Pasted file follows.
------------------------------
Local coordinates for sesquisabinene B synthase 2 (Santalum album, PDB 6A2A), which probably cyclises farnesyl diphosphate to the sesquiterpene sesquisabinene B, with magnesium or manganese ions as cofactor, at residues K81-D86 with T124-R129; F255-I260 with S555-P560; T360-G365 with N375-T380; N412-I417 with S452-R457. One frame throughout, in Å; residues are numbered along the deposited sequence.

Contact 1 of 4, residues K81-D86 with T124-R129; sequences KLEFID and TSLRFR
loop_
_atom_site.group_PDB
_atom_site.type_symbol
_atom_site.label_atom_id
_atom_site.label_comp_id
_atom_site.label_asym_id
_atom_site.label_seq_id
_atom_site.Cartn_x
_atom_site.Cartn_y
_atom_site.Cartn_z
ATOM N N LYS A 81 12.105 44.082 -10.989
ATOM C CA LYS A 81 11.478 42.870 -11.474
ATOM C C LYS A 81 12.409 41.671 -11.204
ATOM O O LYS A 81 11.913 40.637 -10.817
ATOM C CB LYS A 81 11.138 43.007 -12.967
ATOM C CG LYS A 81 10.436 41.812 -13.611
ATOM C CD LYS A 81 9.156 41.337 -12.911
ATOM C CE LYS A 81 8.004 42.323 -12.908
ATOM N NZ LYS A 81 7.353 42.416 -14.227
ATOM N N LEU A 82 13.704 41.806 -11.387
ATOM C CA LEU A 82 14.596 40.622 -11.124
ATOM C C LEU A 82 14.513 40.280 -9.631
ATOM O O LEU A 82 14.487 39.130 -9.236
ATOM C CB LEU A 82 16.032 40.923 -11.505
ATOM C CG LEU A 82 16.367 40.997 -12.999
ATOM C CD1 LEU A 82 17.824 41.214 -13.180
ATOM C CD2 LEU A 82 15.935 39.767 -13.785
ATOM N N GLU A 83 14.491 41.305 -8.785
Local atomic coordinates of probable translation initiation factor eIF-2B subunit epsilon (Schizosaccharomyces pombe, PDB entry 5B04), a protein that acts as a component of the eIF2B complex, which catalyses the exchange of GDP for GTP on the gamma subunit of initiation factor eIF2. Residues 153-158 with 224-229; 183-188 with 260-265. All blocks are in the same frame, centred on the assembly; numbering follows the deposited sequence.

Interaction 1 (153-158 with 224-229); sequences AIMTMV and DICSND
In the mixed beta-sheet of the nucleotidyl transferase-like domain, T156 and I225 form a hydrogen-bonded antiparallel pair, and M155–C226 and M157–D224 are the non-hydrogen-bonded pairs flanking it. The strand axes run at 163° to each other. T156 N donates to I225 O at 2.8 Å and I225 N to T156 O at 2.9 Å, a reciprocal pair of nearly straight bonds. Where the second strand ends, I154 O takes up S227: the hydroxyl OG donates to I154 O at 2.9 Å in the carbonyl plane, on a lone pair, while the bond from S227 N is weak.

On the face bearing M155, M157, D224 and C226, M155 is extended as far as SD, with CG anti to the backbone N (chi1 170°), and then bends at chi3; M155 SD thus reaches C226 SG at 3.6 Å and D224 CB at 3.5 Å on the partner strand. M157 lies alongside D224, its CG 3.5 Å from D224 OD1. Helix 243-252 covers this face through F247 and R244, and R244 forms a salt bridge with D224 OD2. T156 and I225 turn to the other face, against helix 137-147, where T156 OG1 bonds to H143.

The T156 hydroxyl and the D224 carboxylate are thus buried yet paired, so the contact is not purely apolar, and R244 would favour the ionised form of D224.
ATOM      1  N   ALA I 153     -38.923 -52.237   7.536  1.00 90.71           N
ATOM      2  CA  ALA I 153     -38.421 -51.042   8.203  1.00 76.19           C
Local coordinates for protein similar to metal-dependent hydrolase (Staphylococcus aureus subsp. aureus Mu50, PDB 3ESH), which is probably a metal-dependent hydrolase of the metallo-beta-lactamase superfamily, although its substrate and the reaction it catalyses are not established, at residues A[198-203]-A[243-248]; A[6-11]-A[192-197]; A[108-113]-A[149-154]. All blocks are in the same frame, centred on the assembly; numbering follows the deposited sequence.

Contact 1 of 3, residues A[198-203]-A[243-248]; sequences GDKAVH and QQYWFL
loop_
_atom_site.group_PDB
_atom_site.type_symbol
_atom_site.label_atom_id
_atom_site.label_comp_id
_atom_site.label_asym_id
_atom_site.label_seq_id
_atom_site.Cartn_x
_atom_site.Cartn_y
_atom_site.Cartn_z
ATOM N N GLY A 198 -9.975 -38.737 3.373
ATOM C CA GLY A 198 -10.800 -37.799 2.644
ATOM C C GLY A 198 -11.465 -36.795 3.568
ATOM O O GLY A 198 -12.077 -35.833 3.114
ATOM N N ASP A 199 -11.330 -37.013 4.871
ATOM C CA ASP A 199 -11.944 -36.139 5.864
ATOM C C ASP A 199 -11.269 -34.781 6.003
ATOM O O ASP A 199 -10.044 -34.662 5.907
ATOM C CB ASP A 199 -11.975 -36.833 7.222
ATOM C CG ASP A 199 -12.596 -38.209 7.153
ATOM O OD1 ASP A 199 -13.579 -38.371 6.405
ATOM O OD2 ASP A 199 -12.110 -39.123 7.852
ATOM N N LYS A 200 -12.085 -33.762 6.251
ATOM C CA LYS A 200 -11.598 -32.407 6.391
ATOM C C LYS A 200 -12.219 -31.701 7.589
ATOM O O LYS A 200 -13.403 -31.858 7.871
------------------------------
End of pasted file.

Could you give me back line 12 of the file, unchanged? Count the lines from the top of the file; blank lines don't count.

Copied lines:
_atom_site.Cartn_z